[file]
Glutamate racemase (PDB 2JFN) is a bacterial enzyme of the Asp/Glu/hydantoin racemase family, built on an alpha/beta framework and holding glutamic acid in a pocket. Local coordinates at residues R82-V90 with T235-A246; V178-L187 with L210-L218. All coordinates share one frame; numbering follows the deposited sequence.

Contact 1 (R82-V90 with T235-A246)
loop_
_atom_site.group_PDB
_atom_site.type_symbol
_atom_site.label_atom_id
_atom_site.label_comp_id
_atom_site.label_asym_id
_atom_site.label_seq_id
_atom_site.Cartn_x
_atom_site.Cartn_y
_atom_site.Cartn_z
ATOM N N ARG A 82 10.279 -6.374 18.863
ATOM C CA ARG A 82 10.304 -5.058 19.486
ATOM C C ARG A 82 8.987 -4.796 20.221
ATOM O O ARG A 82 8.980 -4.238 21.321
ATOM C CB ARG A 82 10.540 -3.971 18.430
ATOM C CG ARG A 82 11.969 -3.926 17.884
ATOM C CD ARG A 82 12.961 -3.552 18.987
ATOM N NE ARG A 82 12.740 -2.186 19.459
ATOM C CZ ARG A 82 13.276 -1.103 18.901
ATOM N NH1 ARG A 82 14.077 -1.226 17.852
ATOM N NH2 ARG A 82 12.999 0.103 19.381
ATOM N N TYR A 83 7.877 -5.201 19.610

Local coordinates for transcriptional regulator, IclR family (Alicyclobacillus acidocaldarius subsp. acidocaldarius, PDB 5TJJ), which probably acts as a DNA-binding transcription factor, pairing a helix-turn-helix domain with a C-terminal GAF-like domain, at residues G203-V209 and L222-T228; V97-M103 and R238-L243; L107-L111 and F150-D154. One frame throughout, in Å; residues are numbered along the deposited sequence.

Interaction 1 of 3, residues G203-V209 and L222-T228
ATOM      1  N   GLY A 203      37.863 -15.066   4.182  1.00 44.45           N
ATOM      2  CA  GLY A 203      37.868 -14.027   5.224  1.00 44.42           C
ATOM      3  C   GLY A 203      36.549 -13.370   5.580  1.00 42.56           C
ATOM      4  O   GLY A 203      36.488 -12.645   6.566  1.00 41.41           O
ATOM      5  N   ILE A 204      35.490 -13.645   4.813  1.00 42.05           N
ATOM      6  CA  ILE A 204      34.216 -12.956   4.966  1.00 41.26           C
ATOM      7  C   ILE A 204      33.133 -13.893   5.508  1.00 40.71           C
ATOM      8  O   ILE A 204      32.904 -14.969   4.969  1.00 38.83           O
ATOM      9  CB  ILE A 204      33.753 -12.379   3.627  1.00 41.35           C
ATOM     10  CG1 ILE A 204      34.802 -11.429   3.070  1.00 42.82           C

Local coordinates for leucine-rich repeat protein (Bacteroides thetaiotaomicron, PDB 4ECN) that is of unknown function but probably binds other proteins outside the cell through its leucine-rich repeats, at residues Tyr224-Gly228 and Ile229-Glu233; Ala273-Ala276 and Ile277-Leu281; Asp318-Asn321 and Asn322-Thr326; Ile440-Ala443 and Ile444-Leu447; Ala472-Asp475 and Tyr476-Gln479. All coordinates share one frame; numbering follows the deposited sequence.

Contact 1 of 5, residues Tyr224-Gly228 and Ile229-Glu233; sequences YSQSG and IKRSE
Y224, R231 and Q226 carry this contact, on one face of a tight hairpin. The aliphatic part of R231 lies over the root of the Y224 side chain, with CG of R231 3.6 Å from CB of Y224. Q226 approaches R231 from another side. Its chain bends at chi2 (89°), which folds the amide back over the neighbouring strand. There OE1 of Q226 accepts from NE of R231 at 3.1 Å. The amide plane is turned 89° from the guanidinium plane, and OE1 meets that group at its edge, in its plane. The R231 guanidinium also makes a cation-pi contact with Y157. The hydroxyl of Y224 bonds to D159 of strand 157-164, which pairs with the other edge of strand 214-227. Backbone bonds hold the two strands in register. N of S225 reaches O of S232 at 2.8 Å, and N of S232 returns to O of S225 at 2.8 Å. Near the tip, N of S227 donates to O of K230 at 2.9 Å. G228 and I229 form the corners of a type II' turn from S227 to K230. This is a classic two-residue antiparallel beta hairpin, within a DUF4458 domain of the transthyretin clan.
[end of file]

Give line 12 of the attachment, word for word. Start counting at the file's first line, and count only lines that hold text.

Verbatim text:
_atom_site.Cartn_z